The global climate changes we are seeing around the world are affecting not only human populations, as drought hit parts of the world and Europe faced its hottest summer on record, while Pakistan battled floods, but also wildlife and the biodiversity that this brings to the ecological system which keeps our planet running. According to WWF experts, Africa suffered a 66 per cent fall in wildlife as a result of climate change, the Asia Pacific region faced a 55 per cent drop, and freshwater species fell by some 88 per cent around the world. This includes species which live in lakes, rivers, and other sources of freshwater.
The loss is crippling for the entire system, which keeps earth running and keeps the food chain in good order. The loss of one species means that other species lose their supply of food and there is now an even greater danger for more species going extinct around the world. This is a very real problem and one that has to be dealt with by controlling climate change. The world will have to cooperate together to manage this. So far, there has not been a great deal of success in managing the problem. And this is mostly due to the mindless plundering and greed the Global North has indulged in over decades.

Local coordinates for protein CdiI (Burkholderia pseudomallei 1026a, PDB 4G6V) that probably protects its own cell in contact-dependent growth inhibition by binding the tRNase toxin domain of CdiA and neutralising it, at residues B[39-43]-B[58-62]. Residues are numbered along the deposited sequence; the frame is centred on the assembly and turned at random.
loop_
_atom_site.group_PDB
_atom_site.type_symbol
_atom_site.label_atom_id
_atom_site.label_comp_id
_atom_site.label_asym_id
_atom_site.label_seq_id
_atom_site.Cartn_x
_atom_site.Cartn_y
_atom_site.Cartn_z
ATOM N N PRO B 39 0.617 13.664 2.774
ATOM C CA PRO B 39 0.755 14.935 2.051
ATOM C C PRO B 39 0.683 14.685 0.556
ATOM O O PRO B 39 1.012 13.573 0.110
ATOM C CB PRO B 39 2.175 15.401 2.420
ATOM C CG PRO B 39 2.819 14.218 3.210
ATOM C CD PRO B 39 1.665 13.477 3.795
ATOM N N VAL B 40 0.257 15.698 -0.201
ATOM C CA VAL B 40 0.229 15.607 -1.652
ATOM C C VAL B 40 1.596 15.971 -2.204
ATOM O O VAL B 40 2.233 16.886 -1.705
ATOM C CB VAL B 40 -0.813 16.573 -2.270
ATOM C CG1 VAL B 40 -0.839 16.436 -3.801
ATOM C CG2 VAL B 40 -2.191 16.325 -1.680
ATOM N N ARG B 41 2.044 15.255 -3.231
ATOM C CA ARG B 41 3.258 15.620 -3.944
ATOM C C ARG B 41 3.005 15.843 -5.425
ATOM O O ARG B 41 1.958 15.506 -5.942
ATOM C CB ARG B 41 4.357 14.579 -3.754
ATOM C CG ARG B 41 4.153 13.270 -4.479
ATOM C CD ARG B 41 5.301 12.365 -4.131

As developing countries have pointed out, it is the developed world which needs to control emissions most urgently in order to keep the ecosystem sustainable and to prevent climate change that has seen temperatures climb higher and higher. This rise in temperature in itself affects species and their ability to survive in the conditions they are accustomed to. This is also why – among a million other reasons – the issue of climate change needs to be taken up far more seriously. We can already see this with the floods hitting our country as well as the situation in other parts of the globe. There is now very little time to waste. An 88 per cent drop in freshwater species is devastating. There needs to be a very rapid adjustment to the newest crisis that we face and a genuine attempt to save Planet Earth before we lose it. We must remember: this is our only home and it is on us to save the flora and fauna that make it what it is.